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Marcella Detroit
London, PLG

We gave it a B

”Saints should always be judged guilty,” George Orwell wrote, ”until they are proved innocent.” What he meant was that persons who seek perfection usually have little interest in the ruck and moil of the actual world. ”Many people genuinely do not wish to be saints,” Orwell added, ”and it is probable that some who achieve or aspire to sainthood have never felt much temptation to be human beings.”

That much granted, writing a novel about a saint can be tricky. Particularly when, as in Brett Lott’s Jewel, the martyrdom of one’s heroine is of a purely secular and partly self-imposed kind. Dedicated to the author’s mother, ”the true jewel, Myrtis Jewel Purvis Lott,” the third novel by this accomplished author (The Man Who Owned Vermont, A Stranger’s House) tells the story of a woman’s courageous struggle to make a decent life for her sixth and youngest child, born a ”Mongolian Idiot” in the piney woods of southern Mississippi during World War II.

Early in her pregnancy, Jewel Hilburn receives a mysterious prophecy. Its source is a servant named Cathedral, the novel’s obligatory source of black folk wisdom — quaintly and invariably designated a ”niggerwoman” in the novel’s first-person voice. ”I say unto you,” Cathedral warns, ”that the baby you be carrying be yo’ hardship, be yo’ test in this world. This be my prophesying unto you, Miss Jewel.”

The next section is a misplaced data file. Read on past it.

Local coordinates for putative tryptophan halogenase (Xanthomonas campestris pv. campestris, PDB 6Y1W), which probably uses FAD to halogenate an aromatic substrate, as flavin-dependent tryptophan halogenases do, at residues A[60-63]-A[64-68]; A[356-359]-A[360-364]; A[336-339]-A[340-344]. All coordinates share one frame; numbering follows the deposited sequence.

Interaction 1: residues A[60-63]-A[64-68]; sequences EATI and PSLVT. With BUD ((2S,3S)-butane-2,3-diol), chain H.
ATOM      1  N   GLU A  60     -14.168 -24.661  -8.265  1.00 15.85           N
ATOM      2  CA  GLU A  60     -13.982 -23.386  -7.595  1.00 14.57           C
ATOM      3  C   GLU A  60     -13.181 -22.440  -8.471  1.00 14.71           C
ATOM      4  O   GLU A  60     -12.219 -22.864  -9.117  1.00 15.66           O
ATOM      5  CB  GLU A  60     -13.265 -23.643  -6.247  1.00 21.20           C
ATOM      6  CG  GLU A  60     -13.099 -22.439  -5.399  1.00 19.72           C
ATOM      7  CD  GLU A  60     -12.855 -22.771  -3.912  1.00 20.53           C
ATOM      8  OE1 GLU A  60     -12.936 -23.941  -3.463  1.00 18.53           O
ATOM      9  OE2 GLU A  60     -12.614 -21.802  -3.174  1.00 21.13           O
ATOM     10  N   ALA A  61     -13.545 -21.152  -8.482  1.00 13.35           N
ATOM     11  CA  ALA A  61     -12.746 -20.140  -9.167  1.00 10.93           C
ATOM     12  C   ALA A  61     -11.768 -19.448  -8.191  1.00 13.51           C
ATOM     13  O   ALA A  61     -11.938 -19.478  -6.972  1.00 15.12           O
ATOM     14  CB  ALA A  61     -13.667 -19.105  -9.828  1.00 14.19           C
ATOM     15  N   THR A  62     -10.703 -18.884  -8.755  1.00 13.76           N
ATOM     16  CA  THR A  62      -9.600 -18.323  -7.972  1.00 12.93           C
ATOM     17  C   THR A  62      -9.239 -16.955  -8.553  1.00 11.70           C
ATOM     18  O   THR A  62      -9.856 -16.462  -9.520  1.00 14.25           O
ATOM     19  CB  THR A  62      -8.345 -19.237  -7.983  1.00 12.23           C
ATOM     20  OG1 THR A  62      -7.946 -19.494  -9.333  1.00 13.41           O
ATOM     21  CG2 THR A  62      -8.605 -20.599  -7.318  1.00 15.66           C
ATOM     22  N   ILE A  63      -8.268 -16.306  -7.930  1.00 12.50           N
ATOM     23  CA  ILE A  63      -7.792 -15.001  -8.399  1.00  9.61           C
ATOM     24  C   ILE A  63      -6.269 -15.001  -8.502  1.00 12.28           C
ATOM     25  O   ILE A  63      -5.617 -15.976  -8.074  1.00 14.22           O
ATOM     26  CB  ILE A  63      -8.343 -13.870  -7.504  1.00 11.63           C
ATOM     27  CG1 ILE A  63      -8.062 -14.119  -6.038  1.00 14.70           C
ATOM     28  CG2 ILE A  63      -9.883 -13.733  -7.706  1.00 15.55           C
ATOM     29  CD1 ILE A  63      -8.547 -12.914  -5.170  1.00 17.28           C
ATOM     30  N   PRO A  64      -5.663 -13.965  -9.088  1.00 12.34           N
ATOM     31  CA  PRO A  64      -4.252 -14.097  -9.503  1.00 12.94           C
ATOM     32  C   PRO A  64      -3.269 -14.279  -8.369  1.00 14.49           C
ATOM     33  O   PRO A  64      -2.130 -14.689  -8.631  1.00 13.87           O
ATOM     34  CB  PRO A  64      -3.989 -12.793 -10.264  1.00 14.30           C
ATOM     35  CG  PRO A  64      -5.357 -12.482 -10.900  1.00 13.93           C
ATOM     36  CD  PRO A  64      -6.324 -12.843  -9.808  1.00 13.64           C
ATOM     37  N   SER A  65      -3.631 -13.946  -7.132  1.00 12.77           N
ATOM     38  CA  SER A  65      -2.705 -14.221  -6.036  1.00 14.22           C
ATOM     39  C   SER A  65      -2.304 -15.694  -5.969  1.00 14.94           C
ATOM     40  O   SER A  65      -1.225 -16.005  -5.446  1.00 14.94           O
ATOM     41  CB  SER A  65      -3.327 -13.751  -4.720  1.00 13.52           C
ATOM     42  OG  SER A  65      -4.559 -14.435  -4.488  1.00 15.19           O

From the moment a New Orleans specialist gives her infant daughter’s affliction a name, Jewel becomes a woman with a mission. Orphaned as a teenager herself, with bitter memories of the Mississippi Industrial School for Girls, she is determined to give little Brenda Kay as normal a childhood as her limited means will allow.

Jewel means to persevere. Even if it means half-abandoning her other children, which it does. Even if it means the emotional abandonment of her husband, Leston, which it does. Even if it means picking up and moving the whole clan from Mississippi to Los Angeles, where Leston, to his everlasting shame and mortification, has to do janitorial work. ”I got the position I do,” Leston tells her in a rare burst of bitter candor, ”because it’s a nigger job, and I was the only white boy willing to do it.”

Easy now. No need to be offended. The whole point of all this racial stuff is to give Miss Jewel the chance to display her moral superiority. After all, + she learns to say ”colored.” Leston never does. The problem with the whole novel, however, is that it reads like the longest Redbook story in the world. Long before the end, what’s clearly intended to be a moving tribute to its heroine’s indomitable spirit and bottomless capacity for love instead becomes an enervating and somewhat ominous display of willpower taken to the edge of obsession. It’s hard to shed a sympathetic tear for the sound of Miss Jewel’s teeth grinding. B